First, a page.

https://www.duolingo.com/profile/icyjoshy

"Magst du Wasser nicht" was accepted and I'm not so sure why (?)


https://www.duolingo.com/profile/enemy.

I would say you either deny the verb and with that the whole sentence (Magst du Wasser nicht?), or you specifically ask if it is water the person does not like.


https://www.duolingo.com/profile/harith1997

Its't this sentence accusative​?


https://www.duolingo.com/profile/Vladimir976608

It is accusative, but Wasser is neuter, so it is "kein Wasser", as apposed to let's say "keinen Hund", or "keine Frau".


https://www.duolingo.com/profile/Celiab127

Reverso translates "Magst du kein Wasser?" by "Do you like no water ?" : this somewhat feels wrong : in wich situation would such a question occur ? ... :-/ At first, I thought this was a politeness issue, as in " would not like (to have)( some) water?", but then, the Reverso translation doesn't seem to make sense, except as slang! Furthermore, in which context would " Magst du ein Wasser ?" exist ??? ( since kein negates ein ! ) In the end, " Magst du nicht wasser ?" makes more sense to me : it sounds like a real question that could actually occur in the real world sort of !


https://www.duolingo.com/profile/Blaine136437

It would be "Magst du Wasser nicht?" which is what I put and it was accepted.


https://www.duolingo.com/profile/Carla744071

You might say "I want a water" to a waiter at a restaurant in English. I don't know about German.


https://www.duolingo.com/profile/fehrerdef
Mod
  • 172

same in German. "water" becomes countable, because it stands for a bottle or glass of water.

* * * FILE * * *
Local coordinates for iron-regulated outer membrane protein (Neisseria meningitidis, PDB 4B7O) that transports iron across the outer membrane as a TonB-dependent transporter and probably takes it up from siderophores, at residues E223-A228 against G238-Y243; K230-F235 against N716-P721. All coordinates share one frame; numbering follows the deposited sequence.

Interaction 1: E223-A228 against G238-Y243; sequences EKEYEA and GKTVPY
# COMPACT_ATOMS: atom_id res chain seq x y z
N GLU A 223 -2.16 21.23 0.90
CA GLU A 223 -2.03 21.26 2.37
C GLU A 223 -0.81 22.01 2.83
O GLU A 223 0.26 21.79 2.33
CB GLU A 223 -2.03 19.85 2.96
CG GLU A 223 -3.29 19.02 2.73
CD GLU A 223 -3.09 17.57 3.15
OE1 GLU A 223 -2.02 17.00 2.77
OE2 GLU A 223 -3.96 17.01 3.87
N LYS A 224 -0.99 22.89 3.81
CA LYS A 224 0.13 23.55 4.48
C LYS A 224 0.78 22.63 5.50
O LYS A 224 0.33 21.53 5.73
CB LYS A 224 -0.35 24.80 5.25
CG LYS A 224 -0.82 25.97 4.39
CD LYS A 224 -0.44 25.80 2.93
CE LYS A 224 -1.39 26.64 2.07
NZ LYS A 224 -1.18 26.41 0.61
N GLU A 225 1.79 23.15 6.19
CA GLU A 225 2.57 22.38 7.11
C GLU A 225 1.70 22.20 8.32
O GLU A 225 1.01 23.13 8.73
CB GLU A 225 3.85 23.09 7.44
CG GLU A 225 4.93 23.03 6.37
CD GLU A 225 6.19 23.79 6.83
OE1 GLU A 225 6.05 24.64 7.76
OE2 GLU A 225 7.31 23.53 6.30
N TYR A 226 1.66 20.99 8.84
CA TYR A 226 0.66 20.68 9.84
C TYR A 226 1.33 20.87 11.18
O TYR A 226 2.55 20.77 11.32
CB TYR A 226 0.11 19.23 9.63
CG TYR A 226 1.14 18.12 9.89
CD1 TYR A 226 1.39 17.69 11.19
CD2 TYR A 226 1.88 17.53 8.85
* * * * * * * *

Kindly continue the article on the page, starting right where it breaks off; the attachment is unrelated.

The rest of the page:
https://www.duolingo.com/profile/Elizabeth607093

Still in English you can't say a water. You say I want some water. Because water can't be counted. What you can count you use 'some'


https://www.duolingo.com/profile/GauravBurm

Why not "Magst du Keine Wasser?"


https://www.duolingo.com/profile/mizinamo

Because Wasser is neuter, not feminine or plural.


https://www.duolingo.com/profile/nita355185

I thought it is accusative.


https://www.duolingo.com/profile/Vladimir976608

It is, "Wasser" is neuter, hence it remains the same in the accusative case.


https://www.duolingo.com/profile/suecd48

What about "hast du Wasser nicht gern?" Isn't that also a possible translation? Any native German speakers care to respond?


https://www.duolingo.com/profile/Carla744071

Someone on another thread said "gern" tends to refer to verbs (and mag refers to nouns). As an example they said think of it as meaning "gladly" even though that is not an accurate translation. I am not very familiar with German yet and I cannot explain further.